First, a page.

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fan loyalty measures are rather robust to several different model specifications, thus offering some confidence on the approximate relative rankings of the teams. Considering the differences between the unrestricted and restricted models, the vast majority of the teams did not experience a dramatic change in their relative ranking in fan loyalty. The sole exception is the Green Bay Packers, who jump from a ranking of 29 to 19, most likely caused by the exclusion of host city population from the model.6 Rankings based on the restricted model are reported in Table 3. After dividing the teams into thirds and comparing the team rankings between the two specifications, 10 of the top 11 teams and 10 of the bottom 11 teams remain the same. Further confidence can be placed on the relative measures by looking at the actions taken by several team owners during the past decade. The Browns left Cleveland even as the city of Cleveland was prepared to spend $125 million in renovating their stadium (Shuster, 1995). The move was so controversial that the Senate Judiciary Committee held hearings on the issue in November 1995. The fans in Cleveland were so outraged by the move that lawsuits were filed to annul the relocation (“Cleveland Fights Modell,” 1995). As the suits failed, many decried the move as foolish on the part of the team ownership. However, the relocation of the Browns to Baltimore resulted in a relatively stronger fan base and, in the end, a new, publicly financed stadium. As seen in Table 3, Cleveland fans were ranked 4th in relative strength among the various host cities in the league. Other host cities that experienced franchises leaving, Houston (ranked 22nd) and Los Angeles (ranked 33rd for the Raiders and 25th for the Rams), recently applied for new NFL franchises. The NFL subsequently offered new franchises to Cleveland (who began play in the 1999 to 2000 season) and Houston (to begin play during the 2002 to 2003 season). Both of these expansion decisions seem appropriate. Cleveland and Houston rank higher in terms of fan base strength than Los Angeles, although Los Angeles is the largest population concentration without an NFL franchise. Further implications can be gleaned from the relative fan loyalty measures. In addition to the Cleveland Browns’ relocation to Baltimore, the other teams that relocated all improved their relative fan base. The Los Angeles Raiders relocated to their original host city of Oakland, California, improving their relative fan base from 33 of 34 to the 11th strongest fan base. Likewise, the Los Angeles Rams relocated to St. Louis, trading the Los Angeles fan base (25th of 34) for the 9th strongest fan base in the sample. Finally, the Houston Oilers relocated to Tennessee amidst claims by team owners that the fan base in Houston was too weak. Indeed, Houston’s fan base was ranked 22nd out of 34 host cities in the sample. The subsequent decline in the Oilers fan base, trading the 22nd strongest fan base for the 34th strongest, is rather easily explained. The Tennessee Oilers played their first season in Memphis, Tennessee. However, their actual host city is Nashville, Tennessee. The residents of Memphis, unhappy with the decision to ulti-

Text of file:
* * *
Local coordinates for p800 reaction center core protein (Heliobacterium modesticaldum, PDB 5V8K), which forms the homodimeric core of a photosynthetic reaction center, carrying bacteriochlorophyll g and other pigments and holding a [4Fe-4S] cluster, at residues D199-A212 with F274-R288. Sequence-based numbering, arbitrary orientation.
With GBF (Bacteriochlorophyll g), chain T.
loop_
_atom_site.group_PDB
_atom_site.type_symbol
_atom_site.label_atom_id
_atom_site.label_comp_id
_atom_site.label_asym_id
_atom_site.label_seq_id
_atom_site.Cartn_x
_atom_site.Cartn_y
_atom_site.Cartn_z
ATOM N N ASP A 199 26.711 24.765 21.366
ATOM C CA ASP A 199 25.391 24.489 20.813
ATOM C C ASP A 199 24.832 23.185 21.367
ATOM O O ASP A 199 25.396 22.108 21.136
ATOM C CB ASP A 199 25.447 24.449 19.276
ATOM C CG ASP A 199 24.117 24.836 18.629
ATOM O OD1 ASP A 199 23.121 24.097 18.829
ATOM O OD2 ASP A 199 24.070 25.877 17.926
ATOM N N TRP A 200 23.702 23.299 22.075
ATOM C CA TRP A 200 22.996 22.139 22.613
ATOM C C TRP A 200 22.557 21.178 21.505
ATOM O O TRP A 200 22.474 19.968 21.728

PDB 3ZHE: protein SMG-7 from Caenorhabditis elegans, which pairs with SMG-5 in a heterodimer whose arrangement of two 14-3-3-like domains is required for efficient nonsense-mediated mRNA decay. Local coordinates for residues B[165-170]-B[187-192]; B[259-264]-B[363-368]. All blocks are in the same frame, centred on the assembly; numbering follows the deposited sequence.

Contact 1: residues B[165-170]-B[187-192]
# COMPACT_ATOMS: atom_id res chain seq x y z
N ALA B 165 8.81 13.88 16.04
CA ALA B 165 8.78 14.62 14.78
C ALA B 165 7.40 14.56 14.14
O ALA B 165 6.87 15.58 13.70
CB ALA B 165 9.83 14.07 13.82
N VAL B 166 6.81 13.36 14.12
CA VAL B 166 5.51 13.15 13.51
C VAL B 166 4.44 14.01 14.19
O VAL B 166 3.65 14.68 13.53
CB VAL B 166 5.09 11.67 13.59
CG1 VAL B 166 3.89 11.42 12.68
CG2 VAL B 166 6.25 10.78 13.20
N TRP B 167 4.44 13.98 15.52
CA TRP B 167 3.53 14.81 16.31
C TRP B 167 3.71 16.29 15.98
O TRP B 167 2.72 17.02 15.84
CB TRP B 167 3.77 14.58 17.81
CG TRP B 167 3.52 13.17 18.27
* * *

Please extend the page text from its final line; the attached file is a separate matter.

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TABLE 4: Probit Estimation Variable Unrestricted model Intercept Fan loyalty STAGE CITYAGE N = 228 Predicted = 98.24% Psuedo R2 = 0.387 Restricted model Intercept Fan loyalty STAGE CITYAGE N = 228 Predicted = 98.24% Psuedo R2 = 0.286